I heard a groan from my oldest daughter at the kitchen table as she went through the papers from her backpack.
“What’s wrong?” I asked from the kitchen.
“I got a terrible grade on this,” she held a paper up and sat down hard on her chair in frustration. “I’m going to have to take it again.”
“Is that a bad thing?” I wondered aloud.
“Yes, mom, it’s terrible. First of all, I got a bad grade and, if I don’t do well the next time, then I’ll have to take it again!”
“Do you know the material? Do you understand it?” I asked.
“No, not really,” she admitted.
“Well, then it seems like taking it again is a pretty good option. Why is that a bad thing?” I was confused at this point.
“Aren’t you upset that I have to keep taking it? What if I have to take it four more times?”
“Then hopefully you’ll understand it after practicing four more times,“ I shrugged. “I care more about you learning the material than the grade or the number of times it takes to learn a concept. What’s the point of an assignment if you get a great grade, but you don’t learn anything?”
It struck me how she and I valued different things in this particular situation. She was very concerned about the transaction of writing down the right answers so she could get the grade she wanted in exchange. I was much more concerned about the bigger picture of her mastering the material and transforming as a student.
Sometimes I think I fall into this trap as a parent. I focus so much on daily transactions with my kids that I forget these transactions are building blocks towards transformation.
For example, every day I ask my children to do something, eat something, or avoid something and they comply to various degrees. We go to bed and wake up the next morning and we do it all over again.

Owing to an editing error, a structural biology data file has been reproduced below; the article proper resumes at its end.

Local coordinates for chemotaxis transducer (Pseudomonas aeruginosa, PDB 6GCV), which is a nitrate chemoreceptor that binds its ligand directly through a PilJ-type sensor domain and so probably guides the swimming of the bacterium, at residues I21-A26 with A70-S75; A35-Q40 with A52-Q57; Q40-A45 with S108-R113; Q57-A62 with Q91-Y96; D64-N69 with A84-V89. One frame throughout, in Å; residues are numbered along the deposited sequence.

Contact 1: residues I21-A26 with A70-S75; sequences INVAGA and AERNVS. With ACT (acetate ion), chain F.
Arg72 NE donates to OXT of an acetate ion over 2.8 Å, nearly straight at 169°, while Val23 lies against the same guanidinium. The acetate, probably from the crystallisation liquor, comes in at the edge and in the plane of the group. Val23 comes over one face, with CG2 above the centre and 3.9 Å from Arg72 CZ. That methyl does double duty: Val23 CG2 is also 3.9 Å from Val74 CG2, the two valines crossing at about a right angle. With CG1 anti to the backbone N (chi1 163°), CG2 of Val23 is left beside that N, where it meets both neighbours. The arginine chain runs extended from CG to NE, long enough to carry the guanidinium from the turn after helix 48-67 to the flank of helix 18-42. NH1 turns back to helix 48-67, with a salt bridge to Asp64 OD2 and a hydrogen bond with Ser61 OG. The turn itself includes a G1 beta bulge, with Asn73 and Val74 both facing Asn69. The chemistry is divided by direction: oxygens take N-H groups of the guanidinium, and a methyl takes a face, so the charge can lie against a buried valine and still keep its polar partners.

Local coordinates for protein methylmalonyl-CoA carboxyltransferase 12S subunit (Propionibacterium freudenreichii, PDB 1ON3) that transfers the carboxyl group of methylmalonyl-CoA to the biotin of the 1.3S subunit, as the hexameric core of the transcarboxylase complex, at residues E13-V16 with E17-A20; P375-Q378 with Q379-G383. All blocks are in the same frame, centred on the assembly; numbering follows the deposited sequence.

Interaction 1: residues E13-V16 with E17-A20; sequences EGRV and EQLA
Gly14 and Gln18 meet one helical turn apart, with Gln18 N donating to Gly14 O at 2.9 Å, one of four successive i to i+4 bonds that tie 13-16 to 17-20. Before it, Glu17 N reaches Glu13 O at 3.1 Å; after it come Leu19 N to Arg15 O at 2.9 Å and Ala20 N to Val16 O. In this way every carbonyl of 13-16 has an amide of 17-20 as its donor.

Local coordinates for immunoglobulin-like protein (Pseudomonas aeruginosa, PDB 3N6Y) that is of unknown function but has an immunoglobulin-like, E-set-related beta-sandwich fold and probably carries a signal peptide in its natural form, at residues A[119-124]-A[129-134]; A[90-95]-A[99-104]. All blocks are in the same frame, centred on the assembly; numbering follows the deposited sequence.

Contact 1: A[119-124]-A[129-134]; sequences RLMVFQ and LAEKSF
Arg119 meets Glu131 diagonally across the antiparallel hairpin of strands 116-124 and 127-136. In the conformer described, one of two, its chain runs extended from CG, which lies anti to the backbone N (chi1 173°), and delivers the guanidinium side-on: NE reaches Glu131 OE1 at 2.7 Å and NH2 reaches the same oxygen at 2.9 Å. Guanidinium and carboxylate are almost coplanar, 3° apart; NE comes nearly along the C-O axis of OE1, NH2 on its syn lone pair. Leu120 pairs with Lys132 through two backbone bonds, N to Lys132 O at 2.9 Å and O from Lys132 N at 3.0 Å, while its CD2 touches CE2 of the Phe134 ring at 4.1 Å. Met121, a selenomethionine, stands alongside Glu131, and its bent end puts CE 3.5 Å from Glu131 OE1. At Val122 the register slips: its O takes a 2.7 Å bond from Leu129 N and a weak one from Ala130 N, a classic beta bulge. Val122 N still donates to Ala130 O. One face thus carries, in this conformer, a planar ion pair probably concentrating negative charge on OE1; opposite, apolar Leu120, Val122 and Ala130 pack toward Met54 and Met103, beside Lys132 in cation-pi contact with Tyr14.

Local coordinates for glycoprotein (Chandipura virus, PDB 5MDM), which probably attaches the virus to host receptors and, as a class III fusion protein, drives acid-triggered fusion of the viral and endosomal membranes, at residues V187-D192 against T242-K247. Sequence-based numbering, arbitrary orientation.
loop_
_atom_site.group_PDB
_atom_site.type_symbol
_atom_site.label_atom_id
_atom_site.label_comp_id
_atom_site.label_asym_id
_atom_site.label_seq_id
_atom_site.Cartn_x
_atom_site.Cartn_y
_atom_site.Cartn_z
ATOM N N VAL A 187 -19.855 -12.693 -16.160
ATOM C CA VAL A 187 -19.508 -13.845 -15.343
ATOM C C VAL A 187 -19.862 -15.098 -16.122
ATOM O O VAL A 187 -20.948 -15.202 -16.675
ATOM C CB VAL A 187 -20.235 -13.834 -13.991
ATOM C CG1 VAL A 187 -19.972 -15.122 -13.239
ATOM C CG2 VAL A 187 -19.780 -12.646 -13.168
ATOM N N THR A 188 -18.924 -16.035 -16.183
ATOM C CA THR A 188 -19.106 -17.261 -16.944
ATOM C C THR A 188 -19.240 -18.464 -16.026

It’s effective. It’s fairly predictable. It’s measurable.
But it’s also endlessly exhausting, and somewhat pointless, when I forget it all leads to something bigger. When I don’t take the time to reflect and celebrate how far we’ve come, it’s easy to feel like every day is a drudge of “do this” and “don’t do this.”
It reminds me of a time I asked my girls to clean their room and they shoved all their clothes and toys into a closet instead of putting things where they belonged. They were quick to tell me they did what I asked. Their room was clean and the floor was clear. In some ways it was true: the to-do list got a check mark, but it didn’t mean much because the task wasn’t done well.
We ended up pulling every last thing out of their closet and working together to put clothes and toys away in their rightful places. The girls didn’t really enjoy it and I can’t say I did either. There was whining and frustration from all of us. It took time and some struggle, but most transformation does.
Focusing on transactions over transformation places more focus on what my kids do as opposed to how they do things.
We live in a society that thrives on predictable transactions. I hand over money at Chick-Fil-A and I receive chicken minis in return. My kids turn in homework and then receive grades. I complete a survey at a restaurant and I receive a coupon. I appreciate the consistency and security of transactions, but they’re building blocks.
My goal in parenting is not to complete all the right transactions before my children graduate high school and check off a giant list of skills they can perform upon command; my goal is to help shape my kids into independent, compassionate, empathetic, wise, helpful leaders that go out of their way to cultivate and create wherever they go.
I’m afraid if I’m not clear and careful my kids might begin to believe that what they do is more important than how they do it. I don’t want them to be so focused on marking off a to-do list that tasks take priority over their character.
My daughter wanted to complete the assignment, receive the grade, and move on, but thankfully, her teacher understands the bigger picture. She values my daughter’s overall growth and transformation. I want that to be my priority and perspective, too. I want to view every transaction as a process of their transformation into who my kids are meant to be.